BOSTON (Reuters) - Prosecutors probing sales of a fentanyl-based drug made by Insys Therapeutics Inc (INSY.O) say a former company manager accused of conspiring to defraud insurers into paying for the painkiller has agreed to plead guilty and cooperate with authorities.
Elizabeth Gurrieri, a former manager of reimbursement services for Arizona-based Insys, will plead guilty to one count of wire fraud conspiracy, prosecutors said in a letter filed in Boston federal court on Monday.
The filing is part of the criminal case against six ex-Insys executives and managers including former Chief Executive Michael Babich, who prosecutors say participated in a scheme to bribe doctors to prescribe the drug, Subsys.
Gurrieri would become the second former Insys employee nationally to plead guilty in connection with Subsys, an under-the-tongue spray containing fentanyl, a highly addictive and regulated synthetic opioid.
The Queen Creek, Arizona resident’s agreement to cooperate came as Insys works to reach a settlement with the U.S. Justice Department in connection with the investigation.
Gurrieri’s lawyer did not respond to requests for comment. Insys declined to comment. It has said it is has been working to improve its compliance practices and is cooperating with authorities.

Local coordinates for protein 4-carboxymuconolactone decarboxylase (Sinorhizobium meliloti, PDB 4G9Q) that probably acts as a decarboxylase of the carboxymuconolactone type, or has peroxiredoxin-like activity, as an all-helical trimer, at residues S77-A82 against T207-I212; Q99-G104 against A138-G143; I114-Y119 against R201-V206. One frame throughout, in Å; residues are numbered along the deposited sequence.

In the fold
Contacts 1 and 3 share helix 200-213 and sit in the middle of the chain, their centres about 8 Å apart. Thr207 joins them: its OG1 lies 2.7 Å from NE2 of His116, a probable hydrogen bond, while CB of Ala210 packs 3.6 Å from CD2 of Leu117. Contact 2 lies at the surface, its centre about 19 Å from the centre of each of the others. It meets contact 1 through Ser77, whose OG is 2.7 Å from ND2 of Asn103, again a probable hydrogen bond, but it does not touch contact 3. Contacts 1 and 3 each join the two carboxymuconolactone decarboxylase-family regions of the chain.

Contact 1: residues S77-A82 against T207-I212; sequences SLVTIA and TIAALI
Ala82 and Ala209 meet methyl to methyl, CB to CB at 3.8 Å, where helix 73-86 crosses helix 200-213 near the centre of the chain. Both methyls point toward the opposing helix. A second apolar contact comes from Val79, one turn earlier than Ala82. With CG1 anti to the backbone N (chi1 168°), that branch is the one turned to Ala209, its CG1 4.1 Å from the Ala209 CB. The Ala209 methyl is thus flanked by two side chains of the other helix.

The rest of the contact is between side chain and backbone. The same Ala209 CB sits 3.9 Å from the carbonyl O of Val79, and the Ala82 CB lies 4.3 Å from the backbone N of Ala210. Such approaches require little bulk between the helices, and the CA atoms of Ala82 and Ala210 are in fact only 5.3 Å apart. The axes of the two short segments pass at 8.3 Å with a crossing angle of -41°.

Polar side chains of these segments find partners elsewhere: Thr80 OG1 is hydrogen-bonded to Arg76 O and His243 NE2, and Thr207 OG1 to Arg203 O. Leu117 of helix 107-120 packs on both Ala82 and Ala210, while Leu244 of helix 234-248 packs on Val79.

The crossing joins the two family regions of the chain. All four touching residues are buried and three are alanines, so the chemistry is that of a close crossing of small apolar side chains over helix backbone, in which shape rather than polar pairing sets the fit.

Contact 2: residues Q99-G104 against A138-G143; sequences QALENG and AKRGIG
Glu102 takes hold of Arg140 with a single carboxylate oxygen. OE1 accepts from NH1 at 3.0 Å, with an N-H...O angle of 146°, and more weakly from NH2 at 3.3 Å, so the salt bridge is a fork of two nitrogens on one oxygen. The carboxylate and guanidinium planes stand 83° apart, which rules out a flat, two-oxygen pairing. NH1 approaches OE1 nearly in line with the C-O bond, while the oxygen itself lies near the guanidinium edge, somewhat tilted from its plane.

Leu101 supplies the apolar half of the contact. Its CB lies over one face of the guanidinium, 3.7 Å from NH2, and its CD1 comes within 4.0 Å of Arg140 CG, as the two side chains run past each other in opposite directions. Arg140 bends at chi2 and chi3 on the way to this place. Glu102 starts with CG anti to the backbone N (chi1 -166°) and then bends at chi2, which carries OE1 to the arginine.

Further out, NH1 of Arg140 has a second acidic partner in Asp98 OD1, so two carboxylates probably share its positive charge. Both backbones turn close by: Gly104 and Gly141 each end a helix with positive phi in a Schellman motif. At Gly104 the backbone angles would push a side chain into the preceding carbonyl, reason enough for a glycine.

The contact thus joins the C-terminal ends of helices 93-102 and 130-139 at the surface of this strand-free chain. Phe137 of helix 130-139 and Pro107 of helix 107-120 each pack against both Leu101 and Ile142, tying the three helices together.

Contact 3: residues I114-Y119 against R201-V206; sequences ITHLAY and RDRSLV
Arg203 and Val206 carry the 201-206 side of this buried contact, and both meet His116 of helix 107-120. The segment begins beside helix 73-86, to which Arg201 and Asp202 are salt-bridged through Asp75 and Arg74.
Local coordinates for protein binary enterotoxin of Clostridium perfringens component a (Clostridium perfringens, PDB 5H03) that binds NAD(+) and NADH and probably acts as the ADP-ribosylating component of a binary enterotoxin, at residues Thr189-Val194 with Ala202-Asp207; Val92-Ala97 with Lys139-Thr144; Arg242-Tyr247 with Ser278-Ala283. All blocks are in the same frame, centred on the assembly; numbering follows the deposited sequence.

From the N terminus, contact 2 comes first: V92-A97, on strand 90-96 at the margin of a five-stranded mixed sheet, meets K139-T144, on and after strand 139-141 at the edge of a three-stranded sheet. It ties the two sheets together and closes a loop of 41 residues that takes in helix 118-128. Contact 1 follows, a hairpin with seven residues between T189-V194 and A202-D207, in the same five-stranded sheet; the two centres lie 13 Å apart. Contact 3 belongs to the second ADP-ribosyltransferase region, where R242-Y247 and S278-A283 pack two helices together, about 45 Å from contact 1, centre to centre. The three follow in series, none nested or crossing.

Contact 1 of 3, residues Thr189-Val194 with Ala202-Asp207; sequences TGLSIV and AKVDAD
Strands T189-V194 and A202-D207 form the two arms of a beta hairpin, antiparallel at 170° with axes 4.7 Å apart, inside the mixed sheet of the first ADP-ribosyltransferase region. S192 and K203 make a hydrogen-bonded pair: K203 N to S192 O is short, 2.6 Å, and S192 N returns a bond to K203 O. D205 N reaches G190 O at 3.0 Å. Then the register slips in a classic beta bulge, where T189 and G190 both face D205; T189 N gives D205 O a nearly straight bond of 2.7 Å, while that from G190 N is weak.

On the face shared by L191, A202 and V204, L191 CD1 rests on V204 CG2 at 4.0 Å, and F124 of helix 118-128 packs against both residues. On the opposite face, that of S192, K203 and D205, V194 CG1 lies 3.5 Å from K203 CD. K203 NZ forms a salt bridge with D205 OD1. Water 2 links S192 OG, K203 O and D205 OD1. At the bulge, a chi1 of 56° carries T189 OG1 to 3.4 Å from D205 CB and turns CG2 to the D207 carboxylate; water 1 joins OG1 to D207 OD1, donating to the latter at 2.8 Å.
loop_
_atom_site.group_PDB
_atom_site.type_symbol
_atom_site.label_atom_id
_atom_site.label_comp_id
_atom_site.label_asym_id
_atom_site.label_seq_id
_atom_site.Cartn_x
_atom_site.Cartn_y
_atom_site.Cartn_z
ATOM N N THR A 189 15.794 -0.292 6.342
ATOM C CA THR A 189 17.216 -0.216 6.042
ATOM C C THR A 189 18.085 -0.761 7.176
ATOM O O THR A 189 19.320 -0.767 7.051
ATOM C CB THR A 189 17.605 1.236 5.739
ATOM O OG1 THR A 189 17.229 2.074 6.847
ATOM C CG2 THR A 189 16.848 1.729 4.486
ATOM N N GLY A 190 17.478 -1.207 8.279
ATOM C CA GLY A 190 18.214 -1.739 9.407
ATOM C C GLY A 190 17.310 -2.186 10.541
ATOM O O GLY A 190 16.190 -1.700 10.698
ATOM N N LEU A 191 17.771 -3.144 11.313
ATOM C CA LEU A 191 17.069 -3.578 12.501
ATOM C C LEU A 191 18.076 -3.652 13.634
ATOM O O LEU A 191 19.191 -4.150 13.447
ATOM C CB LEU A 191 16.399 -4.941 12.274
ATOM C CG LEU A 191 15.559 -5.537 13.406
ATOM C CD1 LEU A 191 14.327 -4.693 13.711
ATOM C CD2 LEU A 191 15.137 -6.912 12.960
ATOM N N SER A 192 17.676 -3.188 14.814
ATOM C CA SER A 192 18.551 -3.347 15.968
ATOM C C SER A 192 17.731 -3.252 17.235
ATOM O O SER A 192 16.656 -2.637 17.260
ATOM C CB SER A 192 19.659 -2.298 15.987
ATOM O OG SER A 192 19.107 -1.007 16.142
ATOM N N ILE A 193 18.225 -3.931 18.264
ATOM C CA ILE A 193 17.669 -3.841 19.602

Prosecutors alleged in December that Babich and others led a conspiracy to bribe medical practitioners to unnecessarily prescribe Subsys through payments disguised as marketing event and speaker fees.
Other defendants include former Insys vice presidents Alec Burlakoff and Michael Gurry; former national sales director Richard Simon; and former regional sales directors Sunrise Lee and Joseph Rowan. All six have pleaded not guilty.
The case against Gurrieri related to what prosecutors said was a push by Insys to get insurers to cover the expensive price of Subsys, which in 2013 cost about $2,340 for 60 units.
According to a separate criminal complaint, Gurrieri and others at Insys directed fraudulent schemes to deceive insurers and pharmacy benefit managers in order to obtain payment authorization for Subsys.
The complaint said Insys employees were taught to mislead insurers about the diagnosis of patients and whether they had tried and failed other preferred medications.
Gurrieri also instructed employees to claim a cancer diagnosis regardless of the patient’s history or whether Subsys was prescribed for a use not approved by the U.S. Food and Drug Administration, the complaint said.
The cases in U.S. District Court, District of Massachusetts, are U.S. v. Babich et al, No. 16-cr-10343, and U.S. v. Gurrieri, No. 17-cr-10083.
Reporting by Nate Raymond in Boston; Editing by Steve Orlofsky